There were a couple of unusual challenges in this competition.  First, despite the sheer quantity of data, it is potentially “sparse” in terms of the number of individuals who rated exactly the same sets of movies.  A second challenge came in the form of what Clive Thompson, in an article in the Sunday Times Magazine (“If You Liked This, You’re Sure to Love That,” November 23, 2008), called the “Napoleon Dynamite” problem.  In a nutshell, it’s really hard to predict how much someone will like “Napoleon Dynamite” based on how much they like other films.  Other problem films identified by Len Bertoni, one of the contestents Thompson interviewed for the article, include “Lost in Translation” (which I liked) and “The Life Aquatic with Steve Zissou” (which I hated, even though both films star Bill Murray).

I’m eager to see the full solutions that the winning teams employed.  After reading about the “Napoleon Dynamite” problem, I began to think that a hierarchical Bayesian solution might work by capturing some of the unique variability in these problem films but there are likely other machine learning approaches that would work.

It’s possible that the achievements of these two teams will translate to real advances for predictive modeling based on the kinds of behavioral and attitudinal data that companies can gather from or about their customers. If that’s the case, then we’ll probably see companies turning to ever more sophisticated predictive models.  But better predictive models do not necessarily improve our understanding of the drivers of customer behavior.  What’s missing in many data-driven predictive modeling systems like Cinematch is a theory of movie preferences.  This is one reason why the algorithms came up short in predicting the ratings for films like “Napoleon Dynamite”–the data do not contain all the information needed to explain or understand movie preferences.  If you looked across my ratings for a set of films similar to “The Life Aquatic” in important respects (cast, director, quirkiness factor) you would predict that I’d give this movie a four or a five.  Same thing for the “The Duchess,”  which I sent back to Netflix without even watching the entire movie.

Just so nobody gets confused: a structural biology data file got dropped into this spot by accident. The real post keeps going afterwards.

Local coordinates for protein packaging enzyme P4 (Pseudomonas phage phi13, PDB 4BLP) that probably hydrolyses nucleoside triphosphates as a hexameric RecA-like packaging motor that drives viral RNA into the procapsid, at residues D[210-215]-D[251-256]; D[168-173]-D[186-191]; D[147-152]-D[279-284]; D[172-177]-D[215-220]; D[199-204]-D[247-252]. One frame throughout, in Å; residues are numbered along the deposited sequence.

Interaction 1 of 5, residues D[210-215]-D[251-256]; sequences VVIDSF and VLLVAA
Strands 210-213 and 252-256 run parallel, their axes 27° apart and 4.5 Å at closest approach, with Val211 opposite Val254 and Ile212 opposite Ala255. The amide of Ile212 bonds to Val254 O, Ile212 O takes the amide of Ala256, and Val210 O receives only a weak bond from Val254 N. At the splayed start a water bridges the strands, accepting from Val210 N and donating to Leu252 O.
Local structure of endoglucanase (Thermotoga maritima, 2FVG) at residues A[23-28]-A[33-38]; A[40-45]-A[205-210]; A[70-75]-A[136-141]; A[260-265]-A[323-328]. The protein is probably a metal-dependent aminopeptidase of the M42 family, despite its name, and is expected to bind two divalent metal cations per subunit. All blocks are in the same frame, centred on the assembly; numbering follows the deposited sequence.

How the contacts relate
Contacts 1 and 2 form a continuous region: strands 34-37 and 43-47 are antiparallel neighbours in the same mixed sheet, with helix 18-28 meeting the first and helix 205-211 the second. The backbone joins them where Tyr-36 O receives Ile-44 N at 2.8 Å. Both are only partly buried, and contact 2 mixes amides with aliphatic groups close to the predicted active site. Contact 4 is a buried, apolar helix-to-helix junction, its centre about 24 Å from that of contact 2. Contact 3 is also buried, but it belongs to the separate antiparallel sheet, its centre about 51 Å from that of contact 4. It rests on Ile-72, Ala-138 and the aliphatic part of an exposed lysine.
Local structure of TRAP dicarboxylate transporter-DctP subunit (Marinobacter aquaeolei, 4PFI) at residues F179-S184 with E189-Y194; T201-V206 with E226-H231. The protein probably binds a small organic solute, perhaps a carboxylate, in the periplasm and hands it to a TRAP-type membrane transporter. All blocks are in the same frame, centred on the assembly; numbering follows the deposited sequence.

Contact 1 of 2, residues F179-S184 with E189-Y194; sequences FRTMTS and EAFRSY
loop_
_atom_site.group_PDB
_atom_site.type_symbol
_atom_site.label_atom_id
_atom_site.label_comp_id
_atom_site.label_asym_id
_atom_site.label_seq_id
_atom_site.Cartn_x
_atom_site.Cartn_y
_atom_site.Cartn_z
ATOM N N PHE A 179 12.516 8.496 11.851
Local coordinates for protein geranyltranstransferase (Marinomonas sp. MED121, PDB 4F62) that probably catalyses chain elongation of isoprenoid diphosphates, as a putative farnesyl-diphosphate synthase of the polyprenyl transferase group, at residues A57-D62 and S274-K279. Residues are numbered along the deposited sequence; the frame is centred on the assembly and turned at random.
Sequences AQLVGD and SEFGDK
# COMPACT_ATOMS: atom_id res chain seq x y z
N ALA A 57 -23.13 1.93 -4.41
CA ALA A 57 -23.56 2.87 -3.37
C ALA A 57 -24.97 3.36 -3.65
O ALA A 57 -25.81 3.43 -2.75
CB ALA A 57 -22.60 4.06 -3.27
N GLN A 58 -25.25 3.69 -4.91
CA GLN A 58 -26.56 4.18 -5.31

These minor inaccuracies may not matter much to Netflix which should seek to optimize across as many customers and titles as possible.  Still, if I follow the recommendations of Cinematch and I’m disappointed too often, I may just discontinue Netflix altogether. (NOTE:  Netflix incorporates some additional information into their Cinematch algorithm, but for purposes of the contest, they restricted the data available to the contestants).

In my view, predictive models can be powerful business tools, but they have the potential to lead us into a false belief that because we can predict something on the basis of mathematical relationships, we understand what we’re predicting.  We might also lapse into an expectation that “prediction” based on past behavior is in fact destiny.  We need to remind our selves that correlation or association is a necessary but not a sufficient condition to show a causal relationship.

Copyright 2009 by David G. Bakken.  All rights reserved.